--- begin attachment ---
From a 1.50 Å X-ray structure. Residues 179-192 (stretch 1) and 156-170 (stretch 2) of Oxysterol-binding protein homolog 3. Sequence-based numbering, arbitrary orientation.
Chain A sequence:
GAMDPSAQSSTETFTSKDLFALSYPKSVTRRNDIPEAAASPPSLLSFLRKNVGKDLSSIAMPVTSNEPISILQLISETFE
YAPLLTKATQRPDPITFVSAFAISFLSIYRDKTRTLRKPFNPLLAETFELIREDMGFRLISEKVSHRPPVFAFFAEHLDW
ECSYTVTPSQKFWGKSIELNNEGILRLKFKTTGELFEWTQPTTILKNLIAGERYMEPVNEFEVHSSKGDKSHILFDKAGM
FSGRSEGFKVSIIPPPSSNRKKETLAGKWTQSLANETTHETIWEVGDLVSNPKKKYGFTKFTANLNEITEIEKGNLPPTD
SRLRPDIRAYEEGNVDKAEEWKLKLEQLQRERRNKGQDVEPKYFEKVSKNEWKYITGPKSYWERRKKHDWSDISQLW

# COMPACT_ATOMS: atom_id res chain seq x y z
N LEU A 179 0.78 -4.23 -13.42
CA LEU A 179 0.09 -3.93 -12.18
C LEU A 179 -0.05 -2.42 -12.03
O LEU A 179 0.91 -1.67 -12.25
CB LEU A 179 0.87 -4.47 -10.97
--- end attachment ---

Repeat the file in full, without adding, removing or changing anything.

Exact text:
From a 1.50 Å X-ray structure. Residues 179-192 (stretch 1) and 156-170 (stretch 2) of Oxysterol-binding protein homolog 3. Sequence-based numbering, arbitrary orientation.
Chain A sequence:
GAMDPSAQSSTETFTSKDLFALSYPKSVTRRNDIPEAAASPPSLLSFLRKNVGKDLSSIAMPVTSNEPISILQLISETFE
YAPLLTKATQRPDPITFVSAFAISFLSIYRDKTRTLRKPFNPLLAETFELIREDMGFRLISEKVSHRPPVFAFFAEHLDW
ECSYTVTPSQKFWGKSIELNNEGILRLKFKTTGELFEWTQPTTILKNLIAGERYMEPVNEFEVHSSKGDKSHILFDKAGM
FSGRSEGFKVSIIPPPSSNRKKETLAGKWTQSLANETTHETIWEVGDLVSNPKKKYGFTKFTANLNEITEIEKGNLPPTD
SRLRPDIRAYEEGNVDKAEEWKLKLEQLQRERRNKGQDVEPKYFEKVSKNEWKYITGPKSYWERRKKHDWSDISQLW

# COMPACT_ATOMS: atom_id res chain seq x y z
N LEU A 179 0.78 -4.23 -13.42
CA LEU A 179 0.09 -3.93 -12.18
C LEU A 179 -0.05 -2.42 -12.03
O LEU A 179 0.91 -1.67 -12.25
CB LEU A 179 0.87 -4.47 -10.97